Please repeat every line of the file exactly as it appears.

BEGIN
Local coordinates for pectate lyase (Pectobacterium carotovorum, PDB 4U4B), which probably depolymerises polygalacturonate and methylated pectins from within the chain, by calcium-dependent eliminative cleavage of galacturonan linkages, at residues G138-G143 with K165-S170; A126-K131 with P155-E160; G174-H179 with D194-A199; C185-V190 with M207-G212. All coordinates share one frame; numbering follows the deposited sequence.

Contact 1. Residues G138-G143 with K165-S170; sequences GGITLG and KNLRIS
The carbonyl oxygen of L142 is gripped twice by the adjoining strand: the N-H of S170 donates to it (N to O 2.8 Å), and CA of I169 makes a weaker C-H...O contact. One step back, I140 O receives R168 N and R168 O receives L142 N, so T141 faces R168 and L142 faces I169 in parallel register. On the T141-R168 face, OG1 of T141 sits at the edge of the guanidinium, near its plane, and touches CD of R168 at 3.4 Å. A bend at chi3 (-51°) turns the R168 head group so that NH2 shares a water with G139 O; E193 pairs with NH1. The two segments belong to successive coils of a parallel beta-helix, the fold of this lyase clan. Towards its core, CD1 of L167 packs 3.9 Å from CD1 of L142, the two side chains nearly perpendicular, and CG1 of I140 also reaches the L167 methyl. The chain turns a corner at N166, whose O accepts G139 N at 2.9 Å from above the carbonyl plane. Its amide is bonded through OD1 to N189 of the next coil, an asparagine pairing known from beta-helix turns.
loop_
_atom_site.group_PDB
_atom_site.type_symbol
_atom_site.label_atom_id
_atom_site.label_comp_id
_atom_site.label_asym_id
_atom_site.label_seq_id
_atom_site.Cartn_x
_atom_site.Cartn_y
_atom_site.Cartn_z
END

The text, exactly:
Local coordinates for pectate lyase (Pectobacterium carotovorum, PDB 4U4B), which probably depolymerises polygalacturonate and methylated pectins from within the chain, by calcium-dependent eliminative cleavage of galacturonan linkages, at residues G138-G143 with K165-S170; A126-K131 with P155-E160; G174-H179 with D194-A199; C185-V190 with M207-G212. All coordinates share one frame; numbering follows the deposited sequence.

Contact 1. Residues G138-G143 with K165-S170; sequences GGITLG and KNLRIS
The carbonyl oxygen of L142 is gripped twice by the adjoining strand: the N-H of S170 donates to it (N to O 2.8 Å), and CA of I169 makes a weaker C-H...O contact. One step back, I140 O receives R168 N and R168 O receives L142 N, so T141 faces R168 and L142 faces I169 in parallel register. On the T141-R168 face, OG1 of T141 sits at the edge of the guanidinium, near its plane, and touches CD of R168 at 3.4 Å. A bend at chi3 (-51°) turns the R168 head group so that NH2 shares a water with G139 O; E193 pairs with NH1. The two segments belong to successive coils of a parallel beta-helix, the fold of this lyase clan. Towards its core, CD1 of L167 packs 3.9 Å from CD1 of L142, the two side chains nearly perpendicular, and CG1 of I140 also reaches the L167 methyl. The chain turns a corner at N166, whose O accepts G139 N at 2.9 Å from above the carbonyl plane. Its amide is bonded through OD1 to N189 of the next coil, an asparagine pairing known from beta-helix turns.
loop_
_atom_site.group_PDB
_atom_site.type_symbol
_atom_site.label_atom_id
_atom_site.label_comp_id
_atom_site.label_asym_id
_atom_site.label_seq_id
_atom_site.Cartn_x
_atom_site.Cartn_y
_atom_site.Cartn_z